Cave development is related to the geomorphic evolution. Their morphology, preserved far longer than correlative surface features allows reconstructing the regional history of the surrounding landscape. Modeling shows that initial cave development occurs along the water table with loops in the phreatic zone along fractures. Consequently, cave profiles and levels reflect the local base level and its changes. Cave profile is controlled by timing, geological structure, and recharge. In first exposed rocks, juvenile pattern displays steep vadose passages. In perched aquifers, vadose erosion produces large passage along aquiclude. In dammed aquifers, the main drain is established at the water table when recharge is fairly regular. But when irregular recharge causes backflooding, looping profiles develop throughout the epiphreatic zone. Interconnected cave levels correspond to some of the largest cave systems in the world. The oldest abandoned highest levels have been dated beyond 3.5 Ma (Mammoth Cave). However, when base level rises, the deepest parts of the karst are flooded; the flow rises along phreatic lifts, and discharges at vauclusian springs. In the epiphreatic zone, floodwater produces looping tubes above the low-flow water table. In such a case of baselevel rise, per ascensum speleogenesis can produce higher-elevation passages that are younger than passages at lower elevations. base-level rises occur after tectonic subsidence, filling of valleys, or sea-level rise, as for instance around the Mediterranean in response to the Messinian Crisis. Deep-phreatic karst, if not hypogenic, can generally be attributed to flooding by a base-level rise.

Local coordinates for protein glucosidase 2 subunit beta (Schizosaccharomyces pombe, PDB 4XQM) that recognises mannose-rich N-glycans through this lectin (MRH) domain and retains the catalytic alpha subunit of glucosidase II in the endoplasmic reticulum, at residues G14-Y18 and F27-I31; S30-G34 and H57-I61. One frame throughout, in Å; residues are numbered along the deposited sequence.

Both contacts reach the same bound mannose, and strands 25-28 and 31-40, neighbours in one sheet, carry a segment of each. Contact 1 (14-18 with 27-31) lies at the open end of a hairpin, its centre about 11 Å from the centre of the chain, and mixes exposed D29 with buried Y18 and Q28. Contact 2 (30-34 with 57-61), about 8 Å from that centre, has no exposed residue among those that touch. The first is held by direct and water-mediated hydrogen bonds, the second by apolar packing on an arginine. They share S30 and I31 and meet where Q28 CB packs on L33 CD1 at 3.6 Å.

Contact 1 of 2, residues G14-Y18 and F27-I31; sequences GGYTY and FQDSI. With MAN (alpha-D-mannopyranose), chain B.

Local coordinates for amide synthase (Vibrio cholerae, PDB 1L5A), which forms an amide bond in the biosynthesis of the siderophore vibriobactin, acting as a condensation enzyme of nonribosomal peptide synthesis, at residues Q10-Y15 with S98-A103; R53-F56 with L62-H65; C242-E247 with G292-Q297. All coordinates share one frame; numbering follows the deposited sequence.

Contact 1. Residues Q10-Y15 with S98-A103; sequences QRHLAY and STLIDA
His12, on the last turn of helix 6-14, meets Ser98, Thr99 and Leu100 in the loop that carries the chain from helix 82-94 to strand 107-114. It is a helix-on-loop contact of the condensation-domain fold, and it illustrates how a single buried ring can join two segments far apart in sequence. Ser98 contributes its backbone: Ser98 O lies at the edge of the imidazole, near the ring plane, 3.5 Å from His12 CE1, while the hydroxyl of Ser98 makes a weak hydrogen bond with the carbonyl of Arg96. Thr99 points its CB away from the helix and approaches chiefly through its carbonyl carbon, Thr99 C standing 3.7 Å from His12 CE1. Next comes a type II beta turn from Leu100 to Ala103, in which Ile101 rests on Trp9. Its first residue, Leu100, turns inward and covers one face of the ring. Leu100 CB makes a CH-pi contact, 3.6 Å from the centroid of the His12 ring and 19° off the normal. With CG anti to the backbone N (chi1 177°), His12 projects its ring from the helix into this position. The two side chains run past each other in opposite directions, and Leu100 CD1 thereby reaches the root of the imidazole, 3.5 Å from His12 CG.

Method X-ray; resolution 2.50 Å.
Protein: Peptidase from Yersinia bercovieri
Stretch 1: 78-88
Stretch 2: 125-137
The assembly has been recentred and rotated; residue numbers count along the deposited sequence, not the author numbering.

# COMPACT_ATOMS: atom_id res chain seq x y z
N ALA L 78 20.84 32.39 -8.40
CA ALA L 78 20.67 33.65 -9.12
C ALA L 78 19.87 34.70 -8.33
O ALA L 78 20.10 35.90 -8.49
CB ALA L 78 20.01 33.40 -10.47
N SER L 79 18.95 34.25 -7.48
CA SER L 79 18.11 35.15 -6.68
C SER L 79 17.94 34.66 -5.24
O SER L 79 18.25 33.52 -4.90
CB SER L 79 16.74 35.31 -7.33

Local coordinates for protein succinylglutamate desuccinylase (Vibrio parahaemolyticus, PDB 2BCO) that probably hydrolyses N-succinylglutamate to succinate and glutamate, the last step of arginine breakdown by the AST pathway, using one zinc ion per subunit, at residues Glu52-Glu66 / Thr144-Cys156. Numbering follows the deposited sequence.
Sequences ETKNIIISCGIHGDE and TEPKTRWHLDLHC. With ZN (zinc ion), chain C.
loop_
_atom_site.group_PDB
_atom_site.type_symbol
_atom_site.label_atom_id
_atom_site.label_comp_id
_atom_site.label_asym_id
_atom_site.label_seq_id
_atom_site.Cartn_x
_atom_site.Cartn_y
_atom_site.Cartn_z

Karst environment, 2016, Culver D. C.

Karst environments can be grouped into three broad categories, based on their vertical position in the landscape. There are surface habitats, ones exposed to light; there are shallow subterranean (aphotic) habitats oft en with small to intermediate sized spaces; there are deep subterranean habitats (caves) with large sized spaces. Faunal records are most complete for caves, and on a global basis, more than 10,000 species are limited to this habitat. Hundreds of other species, especially bats, depend on caves for some part of their life cycle. A large, but most unknown number of species are limited to shallow subterranean habitats in karst, such as epikarst and the milieu souterrain superficiel. Species in both these categories of habitats typically show a number of morphological adaptations for life in darkness, including loss of eyes and pigment, and elaboration of extra-optic sensory structures. Surface habitats, such as sinkholes, karst springs, thin soils, and rock faces, are habitats, but not always recognized as karst habitats. Both aphotic karst habitats and twilight habitats (such as open air pits) may serve as important temporary refuges for organisms avoiding temperature extremes on the surface.